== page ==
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 Cognitive Radio Trials

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Date posted: 18/04/2007

Wireless systems being trialled in Dublin this week by Motorola and UK defence firm QinetiQ, along with researchers from Ireland and the US, are designed to be ?cognitive?. Yup, they are designed to think for themselves.

Cognitive radio is designed to tackle the congestion from more and more devices using radio to communicate. It does it by ditching the notion of transmitting on a fixed frequency.

Instead, devices will smoothly switch frequency, signal modulation and power to make sure no part of the spectrum is wasted. The tests are part of a conference called DySpan, which is all about improving spectrum flexibly.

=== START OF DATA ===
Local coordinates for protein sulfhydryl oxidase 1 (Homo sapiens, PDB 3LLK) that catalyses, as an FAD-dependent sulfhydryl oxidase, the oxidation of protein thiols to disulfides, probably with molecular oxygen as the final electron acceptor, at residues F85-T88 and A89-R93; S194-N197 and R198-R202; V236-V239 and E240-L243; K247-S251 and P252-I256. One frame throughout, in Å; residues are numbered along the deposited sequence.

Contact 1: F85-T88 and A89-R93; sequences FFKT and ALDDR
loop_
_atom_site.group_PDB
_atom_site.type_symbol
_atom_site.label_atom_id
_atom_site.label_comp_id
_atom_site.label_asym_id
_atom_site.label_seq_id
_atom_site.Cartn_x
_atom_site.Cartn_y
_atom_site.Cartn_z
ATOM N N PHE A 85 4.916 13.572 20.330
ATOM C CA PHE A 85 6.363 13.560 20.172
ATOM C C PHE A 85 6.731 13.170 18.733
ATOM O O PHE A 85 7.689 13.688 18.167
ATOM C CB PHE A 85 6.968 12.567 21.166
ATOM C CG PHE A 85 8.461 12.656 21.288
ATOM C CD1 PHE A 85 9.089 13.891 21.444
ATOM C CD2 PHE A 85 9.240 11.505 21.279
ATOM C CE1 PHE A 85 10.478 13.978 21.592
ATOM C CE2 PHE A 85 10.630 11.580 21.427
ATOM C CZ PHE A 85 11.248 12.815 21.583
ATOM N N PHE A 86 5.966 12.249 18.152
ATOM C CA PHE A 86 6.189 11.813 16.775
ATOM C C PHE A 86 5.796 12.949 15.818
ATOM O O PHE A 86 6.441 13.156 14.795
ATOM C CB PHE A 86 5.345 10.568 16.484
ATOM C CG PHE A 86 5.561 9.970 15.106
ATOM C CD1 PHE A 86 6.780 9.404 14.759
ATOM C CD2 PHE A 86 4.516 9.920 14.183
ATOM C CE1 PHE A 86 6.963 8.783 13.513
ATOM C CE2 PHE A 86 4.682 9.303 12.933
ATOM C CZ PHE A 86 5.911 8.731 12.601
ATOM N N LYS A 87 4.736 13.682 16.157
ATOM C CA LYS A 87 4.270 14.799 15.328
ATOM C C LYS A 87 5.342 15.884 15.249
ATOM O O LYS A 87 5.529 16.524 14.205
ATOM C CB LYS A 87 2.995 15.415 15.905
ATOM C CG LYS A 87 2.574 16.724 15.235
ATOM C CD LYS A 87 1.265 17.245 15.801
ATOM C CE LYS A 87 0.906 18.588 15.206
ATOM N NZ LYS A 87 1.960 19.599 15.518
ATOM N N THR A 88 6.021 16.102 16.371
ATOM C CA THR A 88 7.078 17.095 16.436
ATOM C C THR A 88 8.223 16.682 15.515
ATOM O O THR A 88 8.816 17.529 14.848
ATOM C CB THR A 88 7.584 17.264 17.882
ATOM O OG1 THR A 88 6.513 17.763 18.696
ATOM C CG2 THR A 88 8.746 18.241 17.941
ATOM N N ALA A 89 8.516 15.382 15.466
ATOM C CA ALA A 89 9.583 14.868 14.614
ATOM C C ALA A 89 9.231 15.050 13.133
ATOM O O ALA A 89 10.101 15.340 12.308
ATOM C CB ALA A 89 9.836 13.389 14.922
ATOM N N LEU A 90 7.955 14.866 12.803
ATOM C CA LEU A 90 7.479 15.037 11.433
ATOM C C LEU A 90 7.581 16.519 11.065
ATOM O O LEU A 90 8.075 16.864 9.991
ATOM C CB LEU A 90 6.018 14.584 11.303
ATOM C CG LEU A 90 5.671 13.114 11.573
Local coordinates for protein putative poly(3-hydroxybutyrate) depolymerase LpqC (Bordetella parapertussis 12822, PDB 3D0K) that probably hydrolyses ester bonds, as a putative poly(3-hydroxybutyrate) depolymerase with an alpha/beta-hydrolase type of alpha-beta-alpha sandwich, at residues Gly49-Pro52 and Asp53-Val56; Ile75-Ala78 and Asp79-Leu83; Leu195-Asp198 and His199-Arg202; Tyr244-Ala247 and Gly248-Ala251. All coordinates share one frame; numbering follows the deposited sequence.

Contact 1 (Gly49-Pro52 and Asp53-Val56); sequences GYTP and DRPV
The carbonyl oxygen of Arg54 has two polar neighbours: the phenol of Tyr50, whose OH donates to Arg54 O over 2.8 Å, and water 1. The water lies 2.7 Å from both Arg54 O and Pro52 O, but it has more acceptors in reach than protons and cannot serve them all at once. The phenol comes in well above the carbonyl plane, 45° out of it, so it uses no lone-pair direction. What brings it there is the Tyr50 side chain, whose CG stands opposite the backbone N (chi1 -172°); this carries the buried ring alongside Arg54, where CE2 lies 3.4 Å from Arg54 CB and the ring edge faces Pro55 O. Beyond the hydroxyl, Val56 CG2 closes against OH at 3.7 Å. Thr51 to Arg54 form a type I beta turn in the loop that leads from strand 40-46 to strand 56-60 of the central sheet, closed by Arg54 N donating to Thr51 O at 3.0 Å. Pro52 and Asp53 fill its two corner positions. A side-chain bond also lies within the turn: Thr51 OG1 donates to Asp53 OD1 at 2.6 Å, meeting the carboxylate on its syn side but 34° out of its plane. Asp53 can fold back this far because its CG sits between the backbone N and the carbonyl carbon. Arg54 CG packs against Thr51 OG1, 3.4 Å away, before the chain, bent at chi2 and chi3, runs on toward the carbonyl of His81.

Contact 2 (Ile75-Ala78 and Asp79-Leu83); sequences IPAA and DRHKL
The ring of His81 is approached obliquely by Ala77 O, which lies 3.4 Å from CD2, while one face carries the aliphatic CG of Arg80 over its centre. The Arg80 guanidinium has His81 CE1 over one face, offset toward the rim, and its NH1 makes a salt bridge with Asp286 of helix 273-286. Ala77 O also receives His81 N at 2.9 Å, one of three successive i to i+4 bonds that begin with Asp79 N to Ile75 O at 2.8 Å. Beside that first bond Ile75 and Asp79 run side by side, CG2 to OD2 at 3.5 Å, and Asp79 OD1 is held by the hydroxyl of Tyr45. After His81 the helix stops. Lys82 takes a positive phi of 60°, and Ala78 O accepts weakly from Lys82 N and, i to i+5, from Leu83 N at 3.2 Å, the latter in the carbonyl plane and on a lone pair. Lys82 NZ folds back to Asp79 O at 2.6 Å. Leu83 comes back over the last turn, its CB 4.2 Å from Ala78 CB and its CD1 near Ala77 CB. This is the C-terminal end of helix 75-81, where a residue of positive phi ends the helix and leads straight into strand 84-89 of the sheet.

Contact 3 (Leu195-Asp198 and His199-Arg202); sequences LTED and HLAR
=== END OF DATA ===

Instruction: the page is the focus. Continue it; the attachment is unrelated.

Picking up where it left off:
Keith Nolan of Ireland's Centre for Telecommunications Value-Chain Research (CTVR) is part of the research team organising the trials. "There's an ever-increasing demand for more spectrum. We are all interested in looking at using the spectrum in more exciting ways that use it more efficiently."

Motorola's Dublin trial involves transmitting a video stream across part of the spectrum usually used for TV. Another wireless link, that must not be interfered with, is then be switched on. "The first link can switch to use a different part of the spectrum without interrupting the video transmission," says Nolan.

See the full Story via external site: www.newscientist.com

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